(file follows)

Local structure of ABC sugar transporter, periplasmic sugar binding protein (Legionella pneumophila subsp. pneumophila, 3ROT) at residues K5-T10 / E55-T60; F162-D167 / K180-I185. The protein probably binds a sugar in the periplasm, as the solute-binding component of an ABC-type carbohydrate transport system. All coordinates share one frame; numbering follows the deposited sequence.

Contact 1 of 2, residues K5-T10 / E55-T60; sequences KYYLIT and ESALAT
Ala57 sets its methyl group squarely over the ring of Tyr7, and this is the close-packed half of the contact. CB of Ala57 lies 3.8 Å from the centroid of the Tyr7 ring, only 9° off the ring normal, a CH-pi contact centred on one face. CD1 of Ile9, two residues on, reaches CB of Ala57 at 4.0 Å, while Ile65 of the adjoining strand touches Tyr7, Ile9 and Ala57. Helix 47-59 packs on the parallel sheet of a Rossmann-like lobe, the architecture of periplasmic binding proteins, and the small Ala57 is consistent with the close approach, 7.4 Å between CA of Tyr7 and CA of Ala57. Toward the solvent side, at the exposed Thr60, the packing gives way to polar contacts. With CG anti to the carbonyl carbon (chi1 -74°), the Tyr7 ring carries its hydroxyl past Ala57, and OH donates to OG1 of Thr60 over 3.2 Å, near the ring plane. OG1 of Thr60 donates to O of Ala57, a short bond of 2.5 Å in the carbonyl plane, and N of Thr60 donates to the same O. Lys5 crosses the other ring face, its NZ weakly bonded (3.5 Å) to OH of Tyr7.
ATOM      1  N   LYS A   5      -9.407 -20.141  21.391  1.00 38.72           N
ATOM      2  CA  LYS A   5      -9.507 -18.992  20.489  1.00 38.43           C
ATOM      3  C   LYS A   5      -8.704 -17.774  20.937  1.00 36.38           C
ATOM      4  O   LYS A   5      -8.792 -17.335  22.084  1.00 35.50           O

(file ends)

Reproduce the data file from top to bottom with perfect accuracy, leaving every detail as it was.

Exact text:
Local structure of ABC sugar transporter, periplasmic sugar binding protein (Legionella pneumophila subsp. pneumophila, 3ROT) at residues K5-T10 / E55-T60; F162-D167 / K180-I185. The protein probably binds a sugar in the periplasm, as the solute-binding component of an ABC-type carbohydrate transport system. All coordinates share one frame; numbering follows the deposited sequence.

Contact 1 of 2, residues K5-T10 / E55-T60; sequences KYYLIT and ESALAT
Ala57 sets its methyl group squarely over the ring of Tyr7, and this is the close-packed half of the contact. CB of Ala57 lies 3.8 Å from the centroid of the Tyr7 ring, only 9° off the ring normal, a CH-pi contact centred on one face. CD1 of Ile9, two residues on, reaches CB of Ala57 at 4.0 Å, while Ile65 of the adjoining strand touches Tyr7, Ile9 and Ala57. Helix 47-59 packs on the parallel sheet of a Rossmann-like lobe, the architecture of periplasmic binding proteins, and the small Ala57 is consistent with the close approach, 7.4 Å between CA of Tyr7 and CA of Ala57. Toward the solvent side, at the exposed Thr60, the packing gives way to polar contacts. With CG anti to the carbonyl carbon (chi1 -74°), the Tyr7 ring carries its hydroxyl past Ala57, and OH donates to OG1 of Thr60 over 3.2 Å, near the ring plane. OG1 of Thr60 donates to O of Ala57, a short bond of 2.5 Å in the carbonyl plane, and N of Thr60 donates to the same O. Lys5 crosses the other ring face, its NZ weakly bonded (3.5 Å) to OH of Tyr7.
ATOM      1  N   LYS A   5      -9.407 -20.141  21.391  1.00 38.72           N
ATOM      2  CA  LYS A   5      -9.507 -18.992  20.489  1.00 38.43           C
ATOM      3  C   LYS A   5      -8.704 -17.774  20.937  1.00 36.38           C
ATOM      4  O   LYS A   5      -8.792 -17.335  22.084  1.00 35.50           O